Spurious Coin

A History of Science, Management, and Technical Writing

By Bernadette Longo

Subjects: Technical Communication, Science And Technology, Communication, Science Education
Series: SUNY series, Studies in Scientific and Technical Communication
Paperback : 9780791445563, 222 pages, May 2000
Hardcover : 9780791445556, 222 pages, May 2000

Alternative formats available from:

Table of contents


Introduction—Transforming Language into Science


What Is Science? What Is Technology?
Minting the Coin of Scientific Knowledge


Chapter 1—How Credit for Scientific Knowledge Is Appraised


Who Gets Credit?
What Research Does Not See
Looking at Technical Writing Through a Cultural Study Frame
Putting Technical Writing Practices in Cultural Contexts
Issues in Technical Writing Raised Through Cultural Study


Chapter 2—Technical Writing as the Lingua Franca in a Golden Age of Engineering


What Kind of Knowledge Gets Deposited in Textbooks?
The Utility of Experiential Knowledge
The Development of Public Science
Reforming Scholasticism


Chapter 3—The Rise of Experiential Knowledge and Technical Education


John Locke, Language, Property Rights, and Coinage
Defending Science and Technical Education


Chapter 4—Contributing to a General Fund of Scientific Knowledge


Knowledge in Textbooks
Technical Writing Practices in Power and Knowledge Systems


Chapter 5—Engineering Specialized Social Organizations


Engineering as an Application of Pure Scientific Knowledge
Designing Systematic Administration for Canals and Railroads
Engineers Become Managers in Complex Social Organizations
Engineering Management Systems


Chapter 6—Technical Writing as Management System Control


Natural and Military Efficiency
New Communication Technologies Support Systematized Management
Technical Writing Textbook Codifies Systematized Management


Chapter 7—Technical Writers Mint Counterfeit Scientific Knowledge: Strained Relations between Technical Writers and Engineers


Office Management Becomes a Specialized Field
The Practicality of Engineering in Tension with the Enjoyment of Literature
Technical Writing Moves from Engineering to English
English Embraces Science


Chapter 8—Whose Knowledge Is Powerful?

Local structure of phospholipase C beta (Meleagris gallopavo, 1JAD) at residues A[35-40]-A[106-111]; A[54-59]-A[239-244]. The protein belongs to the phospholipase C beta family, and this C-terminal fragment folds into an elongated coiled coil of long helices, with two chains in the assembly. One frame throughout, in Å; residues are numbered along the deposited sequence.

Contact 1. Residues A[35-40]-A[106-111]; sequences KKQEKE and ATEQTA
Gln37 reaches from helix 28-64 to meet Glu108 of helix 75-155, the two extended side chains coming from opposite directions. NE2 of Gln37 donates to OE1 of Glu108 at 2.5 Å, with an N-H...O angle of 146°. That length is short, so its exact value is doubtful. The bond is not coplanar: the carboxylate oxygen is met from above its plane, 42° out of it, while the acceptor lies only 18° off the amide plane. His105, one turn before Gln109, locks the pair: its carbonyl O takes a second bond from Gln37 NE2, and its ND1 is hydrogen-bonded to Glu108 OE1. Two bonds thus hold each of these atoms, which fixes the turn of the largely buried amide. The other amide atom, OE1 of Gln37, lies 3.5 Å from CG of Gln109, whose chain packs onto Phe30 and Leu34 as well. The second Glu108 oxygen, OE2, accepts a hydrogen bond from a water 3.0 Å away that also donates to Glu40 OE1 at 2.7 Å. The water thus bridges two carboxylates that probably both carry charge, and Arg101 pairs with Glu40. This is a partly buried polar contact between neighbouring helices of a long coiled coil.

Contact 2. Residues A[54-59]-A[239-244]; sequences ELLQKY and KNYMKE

Toward a Humanistic Technical Writing





Offers a narrative history of technical writing as a cultural practice and the system of scientific knowledge it controls.


Spurious Coin constructs a cultural history of technical writing in the United States and the system of scientific knowledge and power it controls. Embedded in this history are tensions between scientific and liberal arts knowledge-making that render technical writing both the genuine and counterfeit coin of scientific knowledge within our culture. When scientific knowledge is made by scientists and engineers, it can circulate as genuine currency in an economy where communication makes knowledge. When scientific knowledge is made by liberal-arts trained technical writers, however, it circulates as spurious currency and threatens the purity of the knowledge economy. Because the stability of the scientific knowledge economy is at stake, scientists and technical writers often find themselves at odds over the value of scientific knowledge minted by non-scientists.

Longo constructs this cultural history around a framework of five intellectual trends: the use of clear, correct English; maximum efficiency of production and operation; the need to contribute to a general fund of scientific knowledge for the betterment of the human condition; the tension between the role of science and art within a culture; and a redemptive urge to purify language and standardize practice. She also explores the role of mechanical engineers in designing management systems which rely on technical writing to control operations and profits.

Bernadette Longo is Assistant Professor of English at Clemson University.


"Longo's project, which provides an interesting explanation of the division that has long existed between those who teach science and those who teach writing about science, is a valuable one. Technical writing has long needed (and awaited) an unapologetic history. Bernadette Longo has provided just that. " — Rhetoric Review

"…detail and readability … Longo … evaluates the present-day achievements (and shortcomings!) in a historical context, which is often enlightening … interesting and useful…" — European Science Editing

"Putting scientific, technical, and professional communication practices in cultural contexts is essential, and it is only recently that such work has begun. A history such as this is an extremely important foundation for that enterprise. Furthermore, the illustration of the destabilizing effects of liberal-arts-influenced communicators building economic and political capital within the realms of technological development is fascinating and illuminates the critical role that both instructors and practitioners play in the evolution of technology-driven economies. Finally, the historical sweep of this text is truly impressive. To see the evolution and transformations from the Greeks to the post–World War II America is quite powerful. " — Stephen Doheny-Farina, author of The Wired Neighborhood

"Longo has captured for her reader a history that few others have attempted—and no one has done as well. " — Mary M. Lay, coauthor of Technical Communication